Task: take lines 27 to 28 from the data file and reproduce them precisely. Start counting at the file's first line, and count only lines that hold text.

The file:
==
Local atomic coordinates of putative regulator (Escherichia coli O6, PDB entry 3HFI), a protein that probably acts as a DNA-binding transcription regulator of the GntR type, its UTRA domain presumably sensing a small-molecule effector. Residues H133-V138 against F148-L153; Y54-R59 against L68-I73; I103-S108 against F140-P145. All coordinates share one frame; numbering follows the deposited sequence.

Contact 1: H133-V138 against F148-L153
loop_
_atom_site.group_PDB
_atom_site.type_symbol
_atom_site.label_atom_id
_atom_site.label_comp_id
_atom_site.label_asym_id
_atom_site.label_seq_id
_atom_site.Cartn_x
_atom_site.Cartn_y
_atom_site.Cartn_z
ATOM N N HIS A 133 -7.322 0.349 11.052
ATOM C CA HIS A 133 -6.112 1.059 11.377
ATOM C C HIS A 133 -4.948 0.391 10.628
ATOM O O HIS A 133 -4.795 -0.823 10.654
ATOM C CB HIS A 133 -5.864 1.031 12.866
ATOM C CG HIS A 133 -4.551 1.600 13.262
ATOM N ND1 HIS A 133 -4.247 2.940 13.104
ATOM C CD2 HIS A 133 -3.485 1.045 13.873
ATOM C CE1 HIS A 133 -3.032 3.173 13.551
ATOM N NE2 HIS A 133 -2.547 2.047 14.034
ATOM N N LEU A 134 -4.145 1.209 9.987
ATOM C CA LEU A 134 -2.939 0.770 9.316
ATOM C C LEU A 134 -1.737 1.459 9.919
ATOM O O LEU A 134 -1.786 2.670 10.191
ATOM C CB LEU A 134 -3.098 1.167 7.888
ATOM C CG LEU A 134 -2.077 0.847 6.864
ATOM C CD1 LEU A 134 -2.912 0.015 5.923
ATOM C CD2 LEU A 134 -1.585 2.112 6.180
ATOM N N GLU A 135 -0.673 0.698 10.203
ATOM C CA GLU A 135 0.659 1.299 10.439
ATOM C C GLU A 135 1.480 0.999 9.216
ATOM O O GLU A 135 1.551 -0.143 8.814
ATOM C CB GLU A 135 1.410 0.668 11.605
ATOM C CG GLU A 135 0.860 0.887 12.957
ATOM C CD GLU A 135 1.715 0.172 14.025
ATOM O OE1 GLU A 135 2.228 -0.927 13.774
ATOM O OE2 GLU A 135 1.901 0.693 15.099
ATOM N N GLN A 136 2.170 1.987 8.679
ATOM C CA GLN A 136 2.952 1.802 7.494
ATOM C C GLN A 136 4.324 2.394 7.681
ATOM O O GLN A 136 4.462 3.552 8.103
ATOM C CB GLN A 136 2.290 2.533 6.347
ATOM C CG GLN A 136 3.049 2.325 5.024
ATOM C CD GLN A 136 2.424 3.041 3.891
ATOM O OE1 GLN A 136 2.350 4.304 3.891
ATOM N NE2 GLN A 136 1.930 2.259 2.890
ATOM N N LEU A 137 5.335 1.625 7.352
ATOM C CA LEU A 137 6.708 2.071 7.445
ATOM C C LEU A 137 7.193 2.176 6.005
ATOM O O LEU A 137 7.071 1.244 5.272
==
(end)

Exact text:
ATOM C CB LEU A 134 -3.098 1.167 7.888
ATOM C CG LEU A 134 -2.077 0.847 6.864